Blown To Bits

NSF’s Internet Porn

Thursday, January 29th, 2009 by Harry Lewis

An NSF internal report revealed that some NSF workers (including at least one high official) were using their NSF computers and Internet connections to view pornography and participate in pornographic chat rooms. Senator Grassley of Iowa, the same Senator Grassley who put the bogus Rimm report on Internet pornography on the cover of Time magazine a decade ago (p. 239 of Blown to Bits), wants answers from NSF. He is threatening to hold up NSF’s #3 billion share of the stimulus money until the Foundation cleans up its act.

Now this story is a good giggle about human stupidity (OK, male stupidity, I expect) and workings of bureaucracies. You do have to wonder, right off the bat, if NSF is being singled out just because it’s the only agency that actually conducted an internal audit of how its systems are being used. (Have they done that in Health and Human Services, for example?)

But there are a couple of more serious questions this raises. The first is whether Senator Grassley’s problem is the agency’s inefficiency or morals. If the report had said that time was being lost to eBay, or to reading stories about US tariffs on Roquefort cheese, would he have been equally upset? Because there is every reason to think that in offices all over the country, government and corporate, people are spending lots of time doing non-work stuff on the Internet. Given the recession, wouldn’t this be the logical time to try to get full value out of every employee?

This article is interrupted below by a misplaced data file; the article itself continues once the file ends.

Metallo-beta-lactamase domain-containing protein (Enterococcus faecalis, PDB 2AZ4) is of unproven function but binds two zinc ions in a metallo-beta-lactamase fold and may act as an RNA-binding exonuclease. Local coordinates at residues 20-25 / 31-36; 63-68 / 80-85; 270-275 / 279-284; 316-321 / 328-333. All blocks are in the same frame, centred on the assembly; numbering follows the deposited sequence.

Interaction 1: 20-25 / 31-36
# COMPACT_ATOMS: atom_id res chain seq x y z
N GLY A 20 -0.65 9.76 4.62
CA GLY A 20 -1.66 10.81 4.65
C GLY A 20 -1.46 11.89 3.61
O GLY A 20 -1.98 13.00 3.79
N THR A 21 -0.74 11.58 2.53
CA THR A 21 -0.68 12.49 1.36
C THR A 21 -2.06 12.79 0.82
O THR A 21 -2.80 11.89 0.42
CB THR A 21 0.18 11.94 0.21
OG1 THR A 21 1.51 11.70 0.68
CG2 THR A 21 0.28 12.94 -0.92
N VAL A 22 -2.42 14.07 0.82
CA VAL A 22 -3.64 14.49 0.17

And then there is the reminder that this stuff can be tracked. Every web site you visit can be recorded, and employers can monitor, analyze, restrict, and punish what we do on the Internet.

For many of us, the Internet has shattered the barriers between work time and home time; it’s as easy to do knowledge work from home as from the office. A certain amount of bleeding in the other direction is inevitable. Where are the limits of control over employee’s actions? I’m willing to go with the good Senator in condemning someone spending 20% of his office time viewing porn, but the workplace needs some reasonable standards, other than “you can’t do anything personal from your office,” or the surveillance and retaliation is going to be capricious and unpredictable.

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